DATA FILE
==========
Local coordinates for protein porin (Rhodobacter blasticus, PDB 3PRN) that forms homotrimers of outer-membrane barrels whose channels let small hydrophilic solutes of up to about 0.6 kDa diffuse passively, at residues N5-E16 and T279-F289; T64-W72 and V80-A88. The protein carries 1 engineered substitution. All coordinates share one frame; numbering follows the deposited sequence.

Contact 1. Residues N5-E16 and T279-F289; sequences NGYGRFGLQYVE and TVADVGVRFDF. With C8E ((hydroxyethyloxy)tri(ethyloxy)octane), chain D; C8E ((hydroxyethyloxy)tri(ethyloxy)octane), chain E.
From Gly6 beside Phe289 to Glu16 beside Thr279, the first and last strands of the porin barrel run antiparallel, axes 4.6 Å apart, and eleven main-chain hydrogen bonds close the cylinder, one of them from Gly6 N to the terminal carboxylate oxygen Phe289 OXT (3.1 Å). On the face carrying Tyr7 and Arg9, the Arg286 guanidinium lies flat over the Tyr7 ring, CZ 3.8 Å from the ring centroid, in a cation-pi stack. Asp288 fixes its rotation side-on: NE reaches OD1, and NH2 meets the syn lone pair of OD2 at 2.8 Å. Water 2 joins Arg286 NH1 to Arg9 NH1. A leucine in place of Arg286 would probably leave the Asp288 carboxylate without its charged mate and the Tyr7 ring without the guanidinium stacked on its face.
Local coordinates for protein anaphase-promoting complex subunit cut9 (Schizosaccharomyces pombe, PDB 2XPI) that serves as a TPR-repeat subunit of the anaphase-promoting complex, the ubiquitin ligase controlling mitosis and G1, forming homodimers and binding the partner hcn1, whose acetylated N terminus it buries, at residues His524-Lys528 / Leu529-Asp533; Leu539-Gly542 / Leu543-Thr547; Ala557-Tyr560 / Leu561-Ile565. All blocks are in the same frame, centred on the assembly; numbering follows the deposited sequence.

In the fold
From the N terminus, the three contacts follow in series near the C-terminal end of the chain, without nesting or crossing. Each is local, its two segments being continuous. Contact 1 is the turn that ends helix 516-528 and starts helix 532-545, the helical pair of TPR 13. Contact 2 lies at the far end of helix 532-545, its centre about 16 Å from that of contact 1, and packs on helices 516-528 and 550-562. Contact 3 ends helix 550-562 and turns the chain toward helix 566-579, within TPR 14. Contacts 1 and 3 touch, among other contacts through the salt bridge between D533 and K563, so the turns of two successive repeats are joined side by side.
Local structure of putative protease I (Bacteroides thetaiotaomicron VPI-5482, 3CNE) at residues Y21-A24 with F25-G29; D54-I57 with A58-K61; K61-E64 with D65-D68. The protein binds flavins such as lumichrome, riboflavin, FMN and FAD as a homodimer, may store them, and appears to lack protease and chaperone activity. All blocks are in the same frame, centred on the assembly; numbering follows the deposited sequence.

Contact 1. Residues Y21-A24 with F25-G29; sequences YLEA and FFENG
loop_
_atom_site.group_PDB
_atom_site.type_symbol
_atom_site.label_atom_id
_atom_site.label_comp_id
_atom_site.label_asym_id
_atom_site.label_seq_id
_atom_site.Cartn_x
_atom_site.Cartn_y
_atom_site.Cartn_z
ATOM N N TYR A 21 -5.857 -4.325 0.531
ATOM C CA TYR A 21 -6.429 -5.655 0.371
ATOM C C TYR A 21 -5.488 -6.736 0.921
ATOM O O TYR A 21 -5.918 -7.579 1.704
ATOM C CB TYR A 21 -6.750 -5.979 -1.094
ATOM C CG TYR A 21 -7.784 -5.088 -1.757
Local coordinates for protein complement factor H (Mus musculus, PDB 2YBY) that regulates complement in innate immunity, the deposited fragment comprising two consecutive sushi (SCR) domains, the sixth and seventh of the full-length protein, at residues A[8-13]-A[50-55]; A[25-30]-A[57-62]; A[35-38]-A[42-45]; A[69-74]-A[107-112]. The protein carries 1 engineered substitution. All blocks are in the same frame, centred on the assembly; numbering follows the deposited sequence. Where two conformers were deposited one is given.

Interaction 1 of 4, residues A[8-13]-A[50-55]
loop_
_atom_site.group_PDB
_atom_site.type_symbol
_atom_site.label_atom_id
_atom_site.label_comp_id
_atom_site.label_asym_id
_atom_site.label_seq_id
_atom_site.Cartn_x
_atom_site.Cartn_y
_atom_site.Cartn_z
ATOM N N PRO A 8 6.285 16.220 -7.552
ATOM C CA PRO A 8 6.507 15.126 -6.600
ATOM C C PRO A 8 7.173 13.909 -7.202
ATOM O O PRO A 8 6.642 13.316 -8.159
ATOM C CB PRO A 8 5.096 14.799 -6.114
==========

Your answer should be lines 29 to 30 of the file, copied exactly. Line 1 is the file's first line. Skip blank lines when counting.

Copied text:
_atom_site.type_symbol
_atom_site.label_atom_id